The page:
Partition backup with fsarchive (Linux)

backup

Bart has learned the lesson. Now it's your turn.

Do you have an USB or mini SD with about 64 GB+ data that just take a few gigabytes and you want to make a backup with dd command?. The image will fill those 64 GB but you are occupying just the 1%.

The solution is to use the command fsarchiver and just copy the data, not the free space. Would you like to know more?...


This is the stage: A flash drive or SD card with about 64 GB and only 2 GB usable with data, but we want a backup of the entire system because we are testing various configurations and files.

Our solution is to make a complete backup of that specific partition. As a rule people do it with dd command and goodbye problems. But copy every bit, even free space, so you get a file with all the capacity. What a waste!.

[Fsarchiver]

Fsarchiver is a tool for cloning hard drives very efficient. Supports the use of multiple cores, so we obtain our copies generated in seconds. It's the continuation of PartImage, created by one of the authors but rather enhancing it. It supports many file systems, including NTFS, ext4, btrfs and reiser4.

Other notable features include compression multi-threaded of the disk image files, along with file-based images(instead of blocks) to improve compression and ignoring the clusters unused.

[ Installation]

You can find the application in the official repositories of any distribution. On Debian is installed with sudo apt-get install fsarchiver

[ Use]

Insert your flash drive, HD or SD card and run the following to see a list of available partitions on your computer:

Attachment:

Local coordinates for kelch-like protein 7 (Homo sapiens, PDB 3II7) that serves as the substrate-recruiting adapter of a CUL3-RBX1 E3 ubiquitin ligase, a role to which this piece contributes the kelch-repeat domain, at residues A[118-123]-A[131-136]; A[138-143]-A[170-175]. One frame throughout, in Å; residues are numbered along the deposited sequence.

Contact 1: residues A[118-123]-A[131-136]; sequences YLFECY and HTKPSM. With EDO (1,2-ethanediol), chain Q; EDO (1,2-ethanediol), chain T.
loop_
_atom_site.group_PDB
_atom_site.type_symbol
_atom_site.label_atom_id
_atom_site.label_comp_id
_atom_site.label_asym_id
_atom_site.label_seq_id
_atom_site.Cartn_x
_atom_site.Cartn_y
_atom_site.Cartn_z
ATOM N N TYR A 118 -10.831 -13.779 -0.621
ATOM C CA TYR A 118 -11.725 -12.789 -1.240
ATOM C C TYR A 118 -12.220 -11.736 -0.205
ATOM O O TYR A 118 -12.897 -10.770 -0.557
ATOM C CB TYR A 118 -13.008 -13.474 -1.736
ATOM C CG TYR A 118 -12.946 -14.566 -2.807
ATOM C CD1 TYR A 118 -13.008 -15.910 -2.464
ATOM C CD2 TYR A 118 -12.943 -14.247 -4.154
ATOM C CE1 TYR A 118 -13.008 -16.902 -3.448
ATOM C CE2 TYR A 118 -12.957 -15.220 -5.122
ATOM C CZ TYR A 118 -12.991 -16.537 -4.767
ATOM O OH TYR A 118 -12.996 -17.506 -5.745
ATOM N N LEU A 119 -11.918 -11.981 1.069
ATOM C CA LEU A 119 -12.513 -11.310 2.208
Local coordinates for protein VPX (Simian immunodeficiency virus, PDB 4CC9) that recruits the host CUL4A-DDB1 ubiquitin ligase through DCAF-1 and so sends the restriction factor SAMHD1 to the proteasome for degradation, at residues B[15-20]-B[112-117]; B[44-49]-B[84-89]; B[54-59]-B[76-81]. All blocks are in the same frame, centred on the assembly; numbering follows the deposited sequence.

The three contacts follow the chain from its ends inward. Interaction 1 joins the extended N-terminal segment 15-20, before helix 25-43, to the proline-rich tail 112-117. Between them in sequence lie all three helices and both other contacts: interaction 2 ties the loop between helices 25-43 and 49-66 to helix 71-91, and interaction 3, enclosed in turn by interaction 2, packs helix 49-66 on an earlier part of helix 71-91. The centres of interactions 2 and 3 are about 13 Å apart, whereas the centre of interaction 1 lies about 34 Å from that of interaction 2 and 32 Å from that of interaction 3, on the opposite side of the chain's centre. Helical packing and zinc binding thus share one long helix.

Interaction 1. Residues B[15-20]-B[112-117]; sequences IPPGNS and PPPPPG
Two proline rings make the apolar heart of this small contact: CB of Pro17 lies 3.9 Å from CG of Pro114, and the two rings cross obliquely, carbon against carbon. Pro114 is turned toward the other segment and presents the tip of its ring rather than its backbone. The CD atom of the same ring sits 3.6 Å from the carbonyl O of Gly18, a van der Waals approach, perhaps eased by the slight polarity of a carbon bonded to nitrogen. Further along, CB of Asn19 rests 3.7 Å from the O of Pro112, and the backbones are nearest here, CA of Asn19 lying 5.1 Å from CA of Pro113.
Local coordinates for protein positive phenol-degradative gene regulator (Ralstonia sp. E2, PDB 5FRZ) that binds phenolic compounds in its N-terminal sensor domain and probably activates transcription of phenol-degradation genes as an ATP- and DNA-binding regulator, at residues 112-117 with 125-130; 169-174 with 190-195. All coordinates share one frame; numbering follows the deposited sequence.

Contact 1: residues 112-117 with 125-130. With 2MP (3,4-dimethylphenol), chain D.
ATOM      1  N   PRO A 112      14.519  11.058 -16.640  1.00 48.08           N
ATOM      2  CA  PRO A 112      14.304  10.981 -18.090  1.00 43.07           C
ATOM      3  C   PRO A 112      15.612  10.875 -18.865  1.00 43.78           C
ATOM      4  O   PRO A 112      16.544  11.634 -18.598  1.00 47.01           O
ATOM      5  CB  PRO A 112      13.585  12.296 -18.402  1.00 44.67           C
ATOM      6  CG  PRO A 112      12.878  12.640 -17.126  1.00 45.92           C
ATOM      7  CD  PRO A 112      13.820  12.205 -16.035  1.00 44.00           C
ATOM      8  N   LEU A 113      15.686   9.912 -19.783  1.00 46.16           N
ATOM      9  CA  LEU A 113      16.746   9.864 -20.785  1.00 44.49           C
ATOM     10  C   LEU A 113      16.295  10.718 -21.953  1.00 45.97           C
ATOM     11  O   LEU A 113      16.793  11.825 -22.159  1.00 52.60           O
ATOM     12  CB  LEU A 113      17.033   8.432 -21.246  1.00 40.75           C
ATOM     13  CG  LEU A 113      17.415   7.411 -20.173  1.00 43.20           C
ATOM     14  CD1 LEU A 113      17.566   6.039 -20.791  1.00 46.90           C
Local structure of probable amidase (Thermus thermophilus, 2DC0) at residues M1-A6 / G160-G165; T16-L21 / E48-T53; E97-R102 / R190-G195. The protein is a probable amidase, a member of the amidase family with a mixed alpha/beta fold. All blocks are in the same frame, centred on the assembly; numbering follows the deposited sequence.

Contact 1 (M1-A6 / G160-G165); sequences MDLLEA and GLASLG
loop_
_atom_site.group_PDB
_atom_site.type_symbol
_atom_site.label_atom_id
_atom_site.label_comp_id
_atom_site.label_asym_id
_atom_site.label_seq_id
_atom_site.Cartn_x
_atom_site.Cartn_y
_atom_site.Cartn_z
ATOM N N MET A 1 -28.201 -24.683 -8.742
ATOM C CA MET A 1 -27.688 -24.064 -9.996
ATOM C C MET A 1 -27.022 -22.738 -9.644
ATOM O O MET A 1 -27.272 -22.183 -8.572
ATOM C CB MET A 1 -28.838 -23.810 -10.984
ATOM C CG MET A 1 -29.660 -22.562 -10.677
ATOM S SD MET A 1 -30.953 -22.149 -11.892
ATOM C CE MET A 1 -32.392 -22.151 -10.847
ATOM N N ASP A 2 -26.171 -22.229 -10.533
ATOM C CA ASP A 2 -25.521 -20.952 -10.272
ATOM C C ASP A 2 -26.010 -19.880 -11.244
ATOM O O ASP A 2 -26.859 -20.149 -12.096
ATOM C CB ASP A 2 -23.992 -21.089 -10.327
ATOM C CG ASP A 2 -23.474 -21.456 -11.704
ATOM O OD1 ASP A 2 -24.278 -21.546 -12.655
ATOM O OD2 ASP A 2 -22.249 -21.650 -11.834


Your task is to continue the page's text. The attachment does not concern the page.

sudo fsarchiver probe simple

fsarchiver

My current partition table

The best way to see its use is with an example. In my case, I want a copy of the partition sdb2:


sudo fsarchiver savefs -j4 -o backup.fsa /dev/sdb2

Let's see the parameters passed to the file:

  • -j4 indicates I want to use my 4 processor cores. To know how many cores do you have, run: grep -c 'cpu cores' /proc/cpuinfo

  • -o overwrites the output file.

  • backup.fsa is the file name with the cloned image of the partition. You must use the .fsa extension.

  • /dev/sdb2 is the partition I want to clone.

I created the file in a short time, everything will depend on your computer.

NOTE: You can add the -zX parameter to compress the image, where X indicates the compression level 1-9. To see these levels, read this section.

As an additional note, if you want to backup the system known as MBR, will be sufficient to run the following (now we would use the command dd):


dd if=/dev/sdb of=sda-mbrl bs=512 count=1

[Restore a copy]

Damn! My OS doesn't work with the actual configuration!. Hey! No problem. Fortunately I kept a copy. I will restore it with:


fsarchiver restfs backup.fsa id=0, dest=/dev/sdb2

The option id=0 indicates that you restore the first file system found.

Obviously there are many other parameters, but these are enough. If you want more information I refer you to the following links. Thank you!.

Link: fsarchiver.org

Link: Quick Start


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